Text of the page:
The opinions expressed in this article are the writer’s own and do not reflect the views of Her Campus.
365 days. It is a cycle of 365 days that we cherish and celebrate without fail. Every 31st December we find ourselves with lists in our hands (paper? maybe, but more like Notes app lists, but you get what I mean.)These dreaded lists are more often than not about certain resolutions we commit to ourselves. If only life was this simple. Every year, we find ourselves resolving to something, and in less than a month, end up breaking those very resolutions. Cue the immense feelings of failure and despair over a broken self-promise.
But why do we often tend to break these commitments when at the start of the year we seem hell bent on seeing them through? Perhaps it has something to do with the lack of self-control. Or maybe, it’s because of the fact that most of these resolutions tend to come from a position of competitiveness and peer-pressure, instead of internal motivation.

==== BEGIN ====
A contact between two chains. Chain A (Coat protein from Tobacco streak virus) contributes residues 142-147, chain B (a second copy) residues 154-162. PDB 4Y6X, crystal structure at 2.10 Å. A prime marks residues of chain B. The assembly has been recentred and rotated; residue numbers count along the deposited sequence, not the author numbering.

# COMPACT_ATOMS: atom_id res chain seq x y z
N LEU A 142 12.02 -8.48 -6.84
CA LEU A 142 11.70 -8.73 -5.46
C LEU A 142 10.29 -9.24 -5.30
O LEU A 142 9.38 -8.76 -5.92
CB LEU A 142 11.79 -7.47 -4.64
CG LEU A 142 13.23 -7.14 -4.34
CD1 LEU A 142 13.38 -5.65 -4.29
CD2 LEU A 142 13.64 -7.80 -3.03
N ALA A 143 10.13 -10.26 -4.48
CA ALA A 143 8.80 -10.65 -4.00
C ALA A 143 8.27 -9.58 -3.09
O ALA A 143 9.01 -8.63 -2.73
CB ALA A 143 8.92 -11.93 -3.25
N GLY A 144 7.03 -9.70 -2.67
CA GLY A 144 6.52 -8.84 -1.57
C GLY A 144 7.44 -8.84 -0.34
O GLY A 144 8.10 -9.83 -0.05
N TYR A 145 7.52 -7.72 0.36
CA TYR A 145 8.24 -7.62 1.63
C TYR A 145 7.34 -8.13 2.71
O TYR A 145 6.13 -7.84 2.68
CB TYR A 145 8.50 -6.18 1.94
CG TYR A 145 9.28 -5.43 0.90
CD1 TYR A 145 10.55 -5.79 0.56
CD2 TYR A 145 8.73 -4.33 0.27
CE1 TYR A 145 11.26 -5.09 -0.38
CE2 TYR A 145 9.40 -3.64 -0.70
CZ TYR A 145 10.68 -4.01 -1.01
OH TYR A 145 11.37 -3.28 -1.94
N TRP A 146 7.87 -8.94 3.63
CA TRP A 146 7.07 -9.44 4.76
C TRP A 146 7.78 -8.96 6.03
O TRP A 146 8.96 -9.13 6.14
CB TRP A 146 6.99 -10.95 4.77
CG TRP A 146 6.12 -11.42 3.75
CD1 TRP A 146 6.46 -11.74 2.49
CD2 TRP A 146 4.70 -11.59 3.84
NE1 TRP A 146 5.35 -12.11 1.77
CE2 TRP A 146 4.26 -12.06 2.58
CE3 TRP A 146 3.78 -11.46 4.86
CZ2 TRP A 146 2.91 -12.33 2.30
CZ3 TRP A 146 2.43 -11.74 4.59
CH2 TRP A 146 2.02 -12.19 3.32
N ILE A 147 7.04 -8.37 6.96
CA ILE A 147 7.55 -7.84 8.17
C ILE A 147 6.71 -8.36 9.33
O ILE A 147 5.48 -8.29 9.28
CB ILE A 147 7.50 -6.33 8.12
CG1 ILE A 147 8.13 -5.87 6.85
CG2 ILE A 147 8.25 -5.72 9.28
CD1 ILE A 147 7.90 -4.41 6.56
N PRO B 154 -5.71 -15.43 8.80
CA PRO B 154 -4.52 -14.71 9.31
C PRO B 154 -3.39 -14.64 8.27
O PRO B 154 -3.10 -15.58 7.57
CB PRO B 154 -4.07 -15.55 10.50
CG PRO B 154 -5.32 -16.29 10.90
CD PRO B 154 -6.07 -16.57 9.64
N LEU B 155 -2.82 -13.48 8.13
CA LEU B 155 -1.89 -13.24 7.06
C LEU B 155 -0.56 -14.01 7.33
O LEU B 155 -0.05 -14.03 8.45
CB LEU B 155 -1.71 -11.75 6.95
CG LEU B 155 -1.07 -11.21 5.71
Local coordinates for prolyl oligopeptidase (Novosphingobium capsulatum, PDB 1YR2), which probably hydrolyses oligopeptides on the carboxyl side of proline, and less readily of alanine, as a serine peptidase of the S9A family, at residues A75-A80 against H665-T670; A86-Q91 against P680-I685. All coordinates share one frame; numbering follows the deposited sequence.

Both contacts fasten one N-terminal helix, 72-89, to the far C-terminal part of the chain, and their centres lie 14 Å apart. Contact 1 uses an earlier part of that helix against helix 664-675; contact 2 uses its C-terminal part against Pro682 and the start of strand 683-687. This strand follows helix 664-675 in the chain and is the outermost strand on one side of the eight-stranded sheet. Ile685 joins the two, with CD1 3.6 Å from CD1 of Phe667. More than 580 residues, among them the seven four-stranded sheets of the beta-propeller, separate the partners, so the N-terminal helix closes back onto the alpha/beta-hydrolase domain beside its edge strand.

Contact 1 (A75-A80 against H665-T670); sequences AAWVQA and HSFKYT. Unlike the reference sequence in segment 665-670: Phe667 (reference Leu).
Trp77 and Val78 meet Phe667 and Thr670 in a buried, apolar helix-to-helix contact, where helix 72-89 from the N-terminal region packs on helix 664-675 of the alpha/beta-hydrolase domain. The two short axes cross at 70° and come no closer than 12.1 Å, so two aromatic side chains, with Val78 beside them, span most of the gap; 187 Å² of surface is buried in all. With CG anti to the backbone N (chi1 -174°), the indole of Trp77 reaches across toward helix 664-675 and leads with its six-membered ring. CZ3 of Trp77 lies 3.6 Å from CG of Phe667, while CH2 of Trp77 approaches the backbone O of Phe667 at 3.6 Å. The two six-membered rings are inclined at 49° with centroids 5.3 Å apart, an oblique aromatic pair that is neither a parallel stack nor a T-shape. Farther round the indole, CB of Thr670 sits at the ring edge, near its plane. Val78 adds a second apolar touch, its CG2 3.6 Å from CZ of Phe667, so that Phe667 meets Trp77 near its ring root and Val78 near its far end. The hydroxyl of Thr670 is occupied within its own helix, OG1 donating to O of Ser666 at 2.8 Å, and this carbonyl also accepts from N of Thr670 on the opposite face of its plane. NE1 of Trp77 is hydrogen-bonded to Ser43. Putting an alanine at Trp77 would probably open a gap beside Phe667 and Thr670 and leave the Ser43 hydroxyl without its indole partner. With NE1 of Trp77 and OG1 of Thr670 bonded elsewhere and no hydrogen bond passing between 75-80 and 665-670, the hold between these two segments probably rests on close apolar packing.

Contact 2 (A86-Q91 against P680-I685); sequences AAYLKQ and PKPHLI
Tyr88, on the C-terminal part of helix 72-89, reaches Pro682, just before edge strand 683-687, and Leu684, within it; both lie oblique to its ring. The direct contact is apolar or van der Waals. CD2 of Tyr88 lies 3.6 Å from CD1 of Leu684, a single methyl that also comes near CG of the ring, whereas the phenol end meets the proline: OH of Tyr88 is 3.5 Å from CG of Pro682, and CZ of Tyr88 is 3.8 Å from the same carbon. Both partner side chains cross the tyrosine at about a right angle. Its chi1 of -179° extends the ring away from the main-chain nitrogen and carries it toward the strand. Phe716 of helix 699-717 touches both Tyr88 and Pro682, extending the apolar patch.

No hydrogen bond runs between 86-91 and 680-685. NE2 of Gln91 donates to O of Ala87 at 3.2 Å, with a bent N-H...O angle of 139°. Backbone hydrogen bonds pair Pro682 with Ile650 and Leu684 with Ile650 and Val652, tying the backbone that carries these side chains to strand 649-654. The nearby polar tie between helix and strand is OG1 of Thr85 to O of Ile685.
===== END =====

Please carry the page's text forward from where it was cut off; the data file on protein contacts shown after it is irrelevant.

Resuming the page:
We are social creatures to the core. The way our circles behave influence us in more ways than we realize. So, it is understandable for us to subconsciously feign interest over certain things to improve our social acceptability status. What we don’t realise is that the toll this takes on our psyche is of a substantial amount. Thus, it becomes imperative that the promises we make at the advent of a new year ensure that we stay true to our own selves. Our resolutions should cater to self-development: that too, crafted by ourselves in our own interests.
So, make resolutions if you want too. Make a hundred resolutions if they help you become a better person. But stay true to yourself, because that’s what matters the most. Happy new year!